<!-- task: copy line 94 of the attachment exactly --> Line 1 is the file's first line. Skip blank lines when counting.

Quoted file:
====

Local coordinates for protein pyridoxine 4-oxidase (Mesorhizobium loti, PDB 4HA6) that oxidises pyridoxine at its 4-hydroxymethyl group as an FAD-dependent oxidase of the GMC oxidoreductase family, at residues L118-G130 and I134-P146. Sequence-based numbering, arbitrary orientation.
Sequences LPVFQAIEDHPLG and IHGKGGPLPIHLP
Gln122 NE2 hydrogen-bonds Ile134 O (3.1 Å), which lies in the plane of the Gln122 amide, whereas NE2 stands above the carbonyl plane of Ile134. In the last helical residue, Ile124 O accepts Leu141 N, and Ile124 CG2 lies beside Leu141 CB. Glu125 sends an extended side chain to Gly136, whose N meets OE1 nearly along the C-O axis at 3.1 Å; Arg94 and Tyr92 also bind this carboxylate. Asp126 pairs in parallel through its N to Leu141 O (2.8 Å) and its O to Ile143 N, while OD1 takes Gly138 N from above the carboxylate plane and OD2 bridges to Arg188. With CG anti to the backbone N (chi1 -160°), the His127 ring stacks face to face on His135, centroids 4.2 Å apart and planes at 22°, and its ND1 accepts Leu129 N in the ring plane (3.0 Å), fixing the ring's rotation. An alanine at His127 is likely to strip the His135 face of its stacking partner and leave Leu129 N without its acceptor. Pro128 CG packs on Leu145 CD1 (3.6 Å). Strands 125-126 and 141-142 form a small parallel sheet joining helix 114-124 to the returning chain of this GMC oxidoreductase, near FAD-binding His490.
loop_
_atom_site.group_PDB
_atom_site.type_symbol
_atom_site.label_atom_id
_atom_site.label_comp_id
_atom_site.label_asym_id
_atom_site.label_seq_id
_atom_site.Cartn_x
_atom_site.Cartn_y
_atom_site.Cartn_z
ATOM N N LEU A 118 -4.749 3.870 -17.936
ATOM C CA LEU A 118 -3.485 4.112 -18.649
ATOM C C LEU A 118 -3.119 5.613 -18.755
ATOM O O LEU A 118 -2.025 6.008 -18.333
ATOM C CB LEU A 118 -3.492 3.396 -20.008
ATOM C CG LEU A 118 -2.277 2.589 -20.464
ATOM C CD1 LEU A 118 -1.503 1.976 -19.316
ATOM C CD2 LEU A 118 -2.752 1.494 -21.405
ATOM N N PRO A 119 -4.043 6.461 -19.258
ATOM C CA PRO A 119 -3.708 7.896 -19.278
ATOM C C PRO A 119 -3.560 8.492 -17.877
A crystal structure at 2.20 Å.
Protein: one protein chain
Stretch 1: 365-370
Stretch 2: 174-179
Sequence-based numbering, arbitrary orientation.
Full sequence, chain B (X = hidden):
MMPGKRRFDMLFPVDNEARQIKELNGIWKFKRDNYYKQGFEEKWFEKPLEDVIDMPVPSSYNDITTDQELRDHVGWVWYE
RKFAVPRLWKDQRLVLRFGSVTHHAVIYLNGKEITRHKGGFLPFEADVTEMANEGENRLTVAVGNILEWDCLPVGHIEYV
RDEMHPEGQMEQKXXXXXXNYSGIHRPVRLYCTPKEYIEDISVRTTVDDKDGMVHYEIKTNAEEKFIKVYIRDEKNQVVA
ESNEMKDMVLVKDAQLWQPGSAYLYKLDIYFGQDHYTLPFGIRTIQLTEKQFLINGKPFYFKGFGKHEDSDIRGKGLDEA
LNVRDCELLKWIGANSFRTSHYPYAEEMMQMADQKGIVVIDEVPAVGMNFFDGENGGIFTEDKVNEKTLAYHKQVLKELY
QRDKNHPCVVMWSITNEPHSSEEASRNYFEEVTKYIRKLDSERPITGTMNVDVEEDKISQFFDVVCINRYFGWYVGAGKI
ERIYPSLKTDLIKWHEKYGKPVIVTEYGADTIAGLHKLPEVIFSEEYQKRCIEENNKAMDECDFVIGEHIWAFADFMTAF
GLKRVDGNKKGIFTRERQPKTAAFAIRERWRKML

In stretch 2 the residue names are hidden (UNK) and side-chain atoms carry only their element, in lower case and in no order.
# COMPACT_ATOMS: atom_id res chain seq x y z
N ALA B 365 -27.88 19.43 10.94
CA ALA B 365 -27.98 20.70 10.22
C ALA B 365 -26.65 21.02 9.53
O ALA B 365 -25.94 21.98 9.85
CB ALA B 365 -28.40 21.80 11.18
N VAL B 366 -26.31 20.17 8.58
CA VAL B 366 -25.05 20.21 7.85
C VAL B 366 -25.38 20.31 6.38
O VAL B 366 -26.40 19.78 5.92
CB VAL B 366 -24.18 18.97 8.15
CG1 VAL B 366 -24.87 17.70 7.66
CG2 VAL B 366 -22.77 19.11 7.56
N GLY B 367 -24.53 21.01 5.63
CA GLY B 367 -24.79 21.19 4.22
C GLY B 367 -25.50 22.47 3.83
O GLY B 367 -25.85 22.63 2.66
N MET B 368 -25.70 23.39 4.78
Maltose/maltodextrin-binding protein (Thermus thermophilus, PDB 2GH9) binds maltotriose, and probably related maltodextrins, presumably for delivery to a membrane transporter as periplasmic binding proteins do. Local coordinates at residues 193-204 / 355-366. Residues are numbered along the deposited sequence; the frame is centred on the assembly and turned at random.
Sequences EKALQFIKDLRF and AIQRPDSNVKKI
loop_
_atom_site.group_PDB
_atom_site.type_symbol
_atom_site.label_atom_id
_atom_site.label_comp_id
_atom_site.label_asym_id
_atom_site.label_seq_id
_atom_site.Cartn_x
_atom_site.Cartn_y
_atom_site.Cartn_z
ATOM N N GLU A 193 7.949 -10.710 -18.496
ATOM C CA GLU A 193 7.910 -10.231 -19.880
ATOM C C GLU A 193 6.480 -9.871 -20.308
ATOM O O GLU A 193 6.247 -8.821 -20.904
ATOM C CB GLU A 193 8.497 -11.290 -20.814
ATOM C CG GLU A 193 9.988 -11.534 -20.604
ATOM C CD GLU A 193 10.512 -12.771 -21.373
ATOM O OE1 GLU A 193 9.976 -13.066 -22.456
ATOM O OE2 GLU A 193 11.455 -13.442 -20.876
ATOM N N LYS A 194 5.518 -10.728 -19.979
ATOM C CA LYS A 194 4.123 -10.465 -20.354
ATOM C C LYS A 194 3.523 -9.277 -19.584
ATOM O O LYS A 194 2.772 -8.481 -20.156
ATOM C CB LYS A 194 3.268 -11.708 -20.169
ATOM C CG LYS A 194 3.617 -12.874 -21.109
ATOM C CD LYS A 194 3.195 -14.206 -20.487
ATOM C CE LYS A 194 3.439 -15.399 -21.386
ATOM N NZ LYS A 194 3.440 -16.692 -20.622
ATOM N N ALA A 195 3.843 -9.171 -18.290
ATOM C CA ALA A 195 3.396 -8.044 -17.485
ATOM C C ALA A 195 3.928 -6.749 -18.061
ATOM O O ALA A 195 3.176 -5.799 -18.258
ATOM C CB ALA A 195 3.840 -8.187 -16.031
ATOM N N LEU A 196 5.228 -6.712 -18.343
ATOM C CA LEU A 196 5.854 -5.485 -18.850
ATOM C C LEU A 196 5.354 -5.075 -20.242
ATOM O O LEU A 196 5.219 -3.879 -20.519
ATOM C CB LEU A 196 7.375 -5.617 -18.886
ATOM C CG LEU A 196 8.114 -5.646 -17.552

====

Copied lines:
ATOM C CA LEU A 196 5.854 -5.485 -18.850